Other cities are following the same strategy. The same week, Tucson, Arizona's city council voted to divest from companies involved in building the Border Wall (http://www.tucsonnewsnow.com; June 7, 2017; date accessed July 19, 2017). In March, Berkeley, California became the first city to completely divest from any company involved in The Wall (http://www.washingtonpost.com March 17, 2017; date accessed July 19, 2017), , prior to that, Seattle, Washington chose to cut ties with Wells Fargo Bank, "citing the bank's financing of fossil fuel companies and the controversial Dakota Access Pipeline project (http://www.citylab.com; Aug. 18,2017; date accessed July 19, 2017), which Trump approved just weeks into office (http://www.washingtonpost.com ; Feb. 7, 2017; date accessed July 19, 2017)."
Seattle city council member Michael O'Brien recent said at press call assembled by the Make The Road New York (http://www.maketheroadny.org) and the Center for Popular Democracy (http://www.populardemocracy.org), organizations advocating or urban divestment strategies:
Cities across this country are recognizing that we can no longer simply work on policies and laws that reflect our values while we're simultaneously investing billions of dollars in businesses that are actively trying to undermine the very values we stand for.
Cities divesting from companies doing businesses with policies that do not reflect their values has its foundation in the 1980s, when anti-apartheid activists successfully convinced dozens of cities to joins universities and businesses in "pulling funds from companies tied to South Africa's apartheid government." (http://www.nytimes.com; Jan. 27, 2013; date accessed July 19, 2017). William MacAskill, writing in The New Yorker looked the affects of mass divestment of South Africa-affiliated companies, focused on a group of economists who concluded that this strategy had very little impact on the bottom line:
The economists Siew Hong Teoh, Ivo Welch, and C. Paul Wazzan studied how divestment movements affect he South African financial market and the share prices of U.S. companies with South African operations. Divestments were expected, on average, to decrease share prices, but the study found that, in fact, political pressure turned out to have no discernible effect on shares' public market valuation. According to the authors, a possible explanation of this finding is that "the boycott primarily reallocated shares and operations from 'socially responsible' to more indifferent investors and countries." (http://www.newyorker.com; Oct. 20, 2017; date accessed July 19, 2017)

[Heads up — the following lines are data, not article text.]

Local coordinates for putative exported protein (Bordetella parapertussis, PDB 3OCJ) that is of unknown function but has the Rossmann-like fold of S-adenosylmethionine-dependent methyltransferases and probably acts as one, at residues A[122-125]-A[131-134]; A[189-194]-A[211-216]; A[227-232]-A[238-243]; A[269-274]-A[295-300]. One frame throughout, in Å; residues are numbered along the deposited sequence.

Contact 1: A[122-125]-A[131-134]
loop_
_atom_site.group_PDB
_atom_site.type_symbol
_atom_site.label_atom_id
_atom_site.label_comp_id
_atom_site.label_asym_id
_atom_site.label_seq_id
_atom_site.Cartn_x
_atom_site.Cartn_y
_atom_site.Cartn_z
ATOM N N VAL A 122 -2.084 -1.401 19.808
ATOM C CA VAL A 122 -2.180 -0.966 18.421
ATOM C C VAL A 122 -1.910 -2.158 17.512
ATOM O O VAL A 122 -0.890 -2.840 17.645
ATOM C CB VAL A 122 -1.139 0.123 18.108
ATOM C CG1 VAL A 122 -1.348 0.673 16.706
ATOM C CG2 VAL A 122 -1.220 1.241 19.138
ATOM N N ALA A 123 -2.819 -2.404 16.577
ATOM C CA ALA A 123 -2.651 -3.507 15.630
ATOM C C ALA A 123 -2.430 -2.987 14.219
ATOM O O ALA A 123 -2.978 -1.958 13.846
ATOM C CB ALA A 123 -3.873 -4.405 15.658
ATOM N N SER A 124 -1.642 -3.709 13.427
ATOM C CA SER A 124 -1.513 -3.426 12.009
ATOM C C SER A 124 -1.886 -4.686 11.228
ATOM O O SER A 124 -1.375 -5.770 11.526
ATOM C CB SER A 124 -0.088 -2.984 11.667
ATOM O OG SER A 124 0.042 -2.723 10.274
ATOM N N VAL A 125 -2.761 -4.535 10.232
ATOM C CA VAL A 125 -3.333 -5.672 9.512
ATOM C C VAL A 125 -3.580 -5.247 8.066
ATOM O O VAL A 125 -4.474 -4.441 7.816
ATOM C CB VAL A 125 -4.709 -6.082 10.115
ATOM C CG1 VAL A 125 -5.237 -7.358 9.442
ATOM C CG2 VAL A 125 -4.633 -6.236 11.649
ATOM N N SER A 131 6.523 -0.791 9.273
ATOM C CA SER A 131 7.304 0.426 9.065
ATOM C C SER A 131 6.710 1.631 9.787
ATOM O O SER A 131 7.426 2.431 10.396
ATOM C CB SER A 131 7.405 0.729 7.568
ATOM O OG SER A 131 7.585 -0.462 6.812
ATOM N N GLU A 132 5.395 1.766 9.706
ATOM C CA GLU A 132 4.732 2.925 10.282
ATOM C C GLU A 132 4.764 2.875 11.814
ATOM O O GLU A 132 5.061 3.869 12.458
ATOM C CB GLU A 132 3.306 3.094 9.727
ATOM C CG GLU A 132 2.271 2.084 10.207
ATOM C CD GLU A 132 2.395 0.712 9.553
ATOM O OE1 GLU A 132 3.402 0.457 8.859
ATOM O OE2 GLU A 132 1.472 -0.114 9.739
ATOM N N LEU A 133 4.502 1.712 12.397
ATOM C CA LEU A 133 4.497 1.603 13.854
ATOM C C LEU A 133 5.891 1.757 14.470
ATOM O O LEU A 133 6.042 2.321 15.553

What this translates into "...as cities and other institutions stopped buying shares in the companies in questions, those shares were just purchased by other investors who didn't care about all that social and racial justice stuff."
Although divestment may not have hurt the bottom line as much as activists hoped for, it did play a crucial role in attaching a stigma to those companies and sent a very clear signal to the American over meant.
The Ronald Reagan administration was livid, to the point of willing to withhold federal funds to cities, about their participation in the anti-apartheid divestment movement during the eighties. (http://www.citylab.com; My 24, 2017; date accessed July 19, 2017). On June 27 the nonprofit Jobs to Move America (http://www.jobstomoveamerica.org) released a report on how "the fight between Reagan and the cities over apartheid and how it mirrors current battles with the Trump administration City particularly tested the Reagan administration with mixed results.
Brentin Mock reports, "When New York City passed a law in 1984 that imposed sanctions any business with financial interests in South Africa, Reagan stepped in and threatened to yank U.S. Department of Transportation funds." This forced the city to back off enforcing the ordinance. Yet, when Baltimore passed a similar ordinance in 1986 (http://www.baltimoresun.com; Dec. 6, 2013; date accessed July 19, 2017), it survived numerous court challenges and eventually prevailed. "Business leaders and Reagan officials in the National Security Council and State Department were unable to persuade the U.S. Justice Department to mount a proper attack of Baltimore's divestment ordinance. According to the Jobs to Move America report, DOJ lawyers were unable or unwilling to find a legal reason why Baltimore couldn't enact such an ordinance."
President Donald Trump may find a more willing partner in Attorney General Jeff Sessions's DOJ. For the looks of things, AG Sessions has been quite willing to indulge his boss's every order, regardless of how dubious or incoherent they may be. This is why a cities's position on divestment is important, particularly in a nation where much of their political power has been hamstrung by gerrymandering.
Seattle council member Michael O'Brien once again in the press call:
While shifting billions of dollars in business investment might make a modest difference...we can amplify those changes through collective action, across cities so that citizens understand that there is a movement taking place that they cant participate in. That's when I believe we will get attention of those companies. They will either have to respond and adapt to this new environment, or they will go out of business and new ones will replace them